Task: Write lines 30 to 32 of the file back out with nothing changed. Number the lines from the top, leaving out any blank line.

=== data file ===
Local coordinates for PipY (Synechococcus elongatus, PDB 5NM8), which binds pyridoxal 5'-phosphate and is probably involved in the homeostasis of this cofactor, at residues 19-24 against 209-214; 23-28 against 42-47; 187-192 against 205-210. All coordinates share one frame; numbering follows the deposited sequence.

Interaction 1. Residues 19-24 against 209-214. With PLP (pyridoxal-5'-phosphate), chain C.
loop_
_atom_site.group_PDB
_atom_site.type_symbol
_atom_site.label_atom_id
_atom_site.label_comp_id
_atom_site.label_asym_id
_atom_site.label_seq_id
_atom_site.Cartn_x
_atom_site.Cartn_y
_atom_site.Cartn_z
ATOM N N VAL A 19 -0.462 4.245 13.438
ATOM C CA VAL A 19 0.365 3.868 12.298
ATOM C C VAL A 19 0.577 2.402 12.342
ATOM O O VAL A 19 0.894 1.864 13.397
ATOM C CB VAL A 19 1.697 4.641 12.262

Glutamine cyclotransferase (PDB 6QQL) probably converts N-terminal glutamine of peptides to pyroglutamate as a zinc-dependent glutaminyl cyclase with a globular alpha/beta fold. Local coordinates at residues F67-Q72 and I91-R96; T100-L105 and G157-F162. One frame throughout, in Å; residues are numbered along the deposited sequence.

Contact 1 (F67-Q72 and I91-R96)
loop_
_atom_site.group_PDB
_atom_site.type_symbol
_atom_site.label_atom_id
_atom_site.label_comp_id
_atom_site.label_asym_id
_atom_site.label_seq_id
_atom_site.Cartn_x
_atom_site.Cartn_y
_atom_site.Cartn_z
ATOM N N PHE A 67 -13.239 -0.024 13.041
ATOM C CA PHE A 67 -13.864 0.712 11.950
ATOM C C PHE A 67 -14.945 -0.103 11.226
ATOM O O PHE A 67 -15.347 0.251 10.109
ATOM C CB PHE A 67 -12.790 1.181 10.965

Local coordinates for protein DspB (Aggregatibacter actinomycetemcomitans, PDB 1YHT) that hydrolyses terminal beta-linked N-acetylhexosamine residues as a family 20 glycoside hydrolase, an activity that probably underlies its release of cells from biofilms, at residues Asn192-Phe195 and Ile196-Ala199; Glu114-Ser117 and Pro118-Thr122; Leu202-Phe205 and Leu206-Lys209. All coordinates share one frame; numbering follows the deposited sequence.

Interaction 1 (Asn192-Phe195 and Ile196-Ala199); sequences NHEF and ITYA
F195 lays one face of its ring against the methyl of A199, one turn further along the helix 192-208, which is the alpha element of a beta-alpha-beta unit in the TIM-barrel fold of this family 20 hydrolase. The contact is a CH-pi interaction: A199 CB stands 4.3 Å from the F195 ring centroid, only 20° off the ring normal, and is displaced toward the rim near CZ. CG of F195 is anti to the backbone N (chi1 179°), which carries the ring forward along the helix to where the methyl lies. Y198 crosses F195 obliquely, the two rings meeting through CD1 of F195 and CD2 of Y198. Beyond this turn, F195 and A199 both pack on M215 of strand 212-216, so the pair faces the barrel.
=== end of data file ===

ATOM N N PHE A 67 -13.239 -0.024 13.041
ATOM C CA PHE A 67 -13.864 0.712 11.950
ATOM C C PHE A 67 -14.945 -0.103 11.226